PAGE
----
I see Digi-Key has NiMH batteries, too. Be sure to buy the button top style that works in battery holders of most products. The flat-top design may not touch the terminals. I was astonished to see some NiMH cells have 2.5-Ah capacity. The datasheet for the Panasonic alkaline battery does not give an amp-hour rating, but the discharge curve implies about 2.4 Ah with a 43-Ω load (Fig. 10). Digi-Key charges 31 cents each for 10. The cheapest Panasonic NiMH battery is $3.57. I am inclined to just buy the alkaline disposable battery. I note that datasheet gives a 7-year shelf rating. The battery label says “Not for retail trade.” This is the good stuff, I love it.
10. The Panasonic AA alkaline battery datasheet has several discharge curves, like this one at 43 Ω load.
SourceESB shows the Panasonic alkaline battery is available at Arrow, Mouser, Future, and other distributors, with the same great pricing. I checked at Amazon, and you have to buy 24 cells at twice the price. Whenever I order from Digi-Key, Newark, or Mouser, I check a list of stuff I need for my lab. Banana jacks, coax leads, chemicals, circuit boards, and such. It’s also good to look at any specials on the home page, and there’s always some demo kit that interests me:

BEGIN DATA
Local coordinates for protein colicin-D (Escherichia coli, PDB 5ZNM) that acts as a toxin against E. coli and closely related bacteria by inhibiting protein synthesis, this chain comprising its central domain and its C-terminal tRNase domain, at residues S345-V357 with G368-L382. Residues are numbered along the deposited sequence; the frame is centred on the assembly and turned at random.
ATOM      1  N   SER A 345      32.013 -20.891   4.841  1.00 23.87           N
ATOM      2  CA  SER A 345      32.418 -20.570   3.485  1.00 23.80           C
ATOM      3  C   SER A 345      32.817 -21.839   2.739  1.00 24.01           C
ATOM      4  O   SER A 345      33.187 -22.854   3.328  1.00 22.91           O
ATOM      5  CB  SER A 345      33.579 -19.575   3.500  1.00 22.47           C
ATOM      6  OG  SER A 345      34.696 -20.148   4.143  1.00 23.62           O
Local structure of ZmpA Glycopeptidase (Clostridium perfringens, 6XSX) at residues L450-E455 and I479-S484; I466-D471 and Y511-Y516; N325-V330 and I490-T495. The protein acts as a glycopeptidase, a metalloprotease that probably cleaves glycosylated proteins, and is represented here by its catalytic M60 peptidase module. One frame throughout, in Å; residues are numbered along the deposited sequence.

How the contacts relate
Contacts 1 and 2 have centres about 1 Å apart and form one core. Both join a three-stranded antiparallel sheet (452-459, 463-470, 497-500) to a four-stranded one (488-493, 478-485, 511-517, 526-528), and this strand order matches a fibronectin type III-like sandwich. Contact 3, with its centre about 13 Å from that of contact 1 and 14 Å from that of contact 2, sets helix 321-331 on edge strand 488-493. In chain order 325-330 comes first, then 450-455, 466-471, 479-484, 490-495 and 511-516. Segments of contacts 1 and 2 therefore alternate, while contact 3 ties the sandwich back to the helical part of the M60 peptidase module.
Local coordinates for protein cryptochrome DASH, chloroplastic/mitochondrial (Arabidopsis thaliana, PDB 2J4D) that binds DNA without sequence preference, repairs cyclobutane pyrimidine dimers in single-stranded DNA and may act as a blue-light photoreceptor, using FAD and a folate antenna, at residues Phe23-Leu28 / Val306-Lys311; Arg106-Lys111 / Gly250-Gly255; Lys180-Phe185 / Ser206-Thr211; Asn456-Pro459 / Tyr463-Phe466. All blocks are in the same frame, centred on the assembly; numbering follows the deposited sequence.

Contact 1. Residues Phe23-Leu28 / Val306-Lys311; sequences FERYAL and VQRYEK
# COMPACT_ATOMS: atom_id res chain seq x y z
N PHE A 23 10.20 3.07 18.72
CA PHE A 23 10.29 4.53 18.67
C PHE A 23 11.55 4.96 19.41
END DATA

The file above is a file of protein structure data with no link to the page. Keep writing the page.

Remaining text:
That gets the price up to a decent amount where the shipping is fairly negligible.
This Flip camera is about the fifth expensive thing I own with leaky Duracell batteries. You can bet from now on there will be Panasonic or Fujitsu or some other brand in all my electronics. I will debate the economics of alkaline vs. NiMH and try to standardize; I already have several AA chargers. I might even make a sacrifice for the greater good and put one Duracell and one Panasonic battery in a product and then put it in a sweltering garage for a year. If one brand leaks and the other doesn’t, that’s all the proof I need to institute a new battery policy. Let us know what your policy is in the comments.